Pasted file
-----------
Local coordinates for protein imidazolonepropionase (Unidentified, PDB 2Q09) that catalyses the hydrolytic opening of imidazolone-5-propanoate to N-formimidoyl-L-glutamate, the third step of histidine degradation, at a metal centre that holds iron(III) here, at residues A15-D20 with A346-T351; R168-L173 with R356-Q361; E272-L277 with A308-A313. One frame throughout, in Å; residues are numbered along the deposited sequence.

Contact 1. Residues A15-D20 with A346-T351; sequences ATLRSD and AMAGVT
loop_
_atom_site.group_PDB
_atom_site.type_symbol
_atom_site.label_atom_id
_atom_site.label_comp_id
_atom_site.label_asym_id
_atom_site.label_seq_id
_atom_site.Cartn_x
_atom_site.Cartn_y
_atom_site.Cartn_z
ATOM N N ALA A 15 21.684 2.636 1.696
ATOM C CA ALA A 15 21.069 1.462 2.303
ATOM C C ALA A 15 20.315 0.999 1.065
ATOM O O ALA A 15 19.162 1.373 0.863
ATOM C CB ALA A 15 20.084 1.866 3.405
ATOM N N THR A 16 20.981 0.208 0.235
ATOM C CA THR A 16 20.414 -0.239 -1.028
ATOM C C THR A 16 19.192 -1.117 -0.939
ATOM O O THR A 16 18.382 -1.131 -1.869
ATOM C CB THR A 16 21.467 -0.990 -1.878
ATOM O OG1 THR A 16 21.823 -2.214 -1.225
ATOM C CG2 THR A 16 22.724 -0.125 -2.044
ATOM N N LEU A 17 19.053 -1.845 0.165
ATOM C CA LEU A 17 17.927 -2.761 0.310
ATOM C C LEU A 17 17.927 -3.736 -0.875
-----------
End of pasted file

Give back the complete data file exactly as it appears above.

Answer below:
Local coordinates for protein imidazolonepropionase (Unidentified, PDB 2Q09) that catalyses the hydrolytic opening of imidazolone-5-propanoate to N-formimidoyl-L-glutamate, the third step of histidine degradation, at a metal centre that holds iron(III) here, at residues A15-D20 with A346-T351; R168-L173 with R356-Q361; E272-L277 with A308-A313. One frame throughout, in Å; residues are numbered along the deposited sequence.

Contact 1. Residues A15-D20 with A346-T351; sequences ATLRSD and AMAGVT
loop_
_atom_site.group_PDB
_atom_site.type_symbol
_atom_site.label_atom_id
_atom_site.label_comp_id
_atom_site.label_asym_id
_atom_site.label_seq_id
_atom_site.Cartn_x
_atom_site.Cartn_y
_atom_site.Cartn_z
ATOM N N ALA A 15 21.684 2.636 1.696
ATOM C CA ALA A 15 21.069 1.462 2.303
ATOM C C ALA A 15 20.315 0.999 1.065
ATOM O O ALA A 15 19.162 1.373 0.863
ATOM C CB ALA A 15 20.084 1.866 3.405
ATOM N N THR A 16 20.981 0.208 0.235
ATOM C CA THR A 16 20.414 -0.239 -1.028
ATOM C C THR A 16 19.192 -1.117 -0.939
ATOM O O THR A 16 18.382 -1.131 -1.869
ATOM C CB THR A 16 21.467 -0.990 -1.878
ATOM O OG1 THR A 16 21.823 -2.214 -1.225
ATOM C CG2 THR A 16 22.724 -0.125 -2.044
ATOM N N LEU A 17 19.053 -1.845 0.165
ATOM C CA LEU A 17 17.927 -2.761 0.310
ATOM C C LEU A 17 17.927 -3.736 -0.875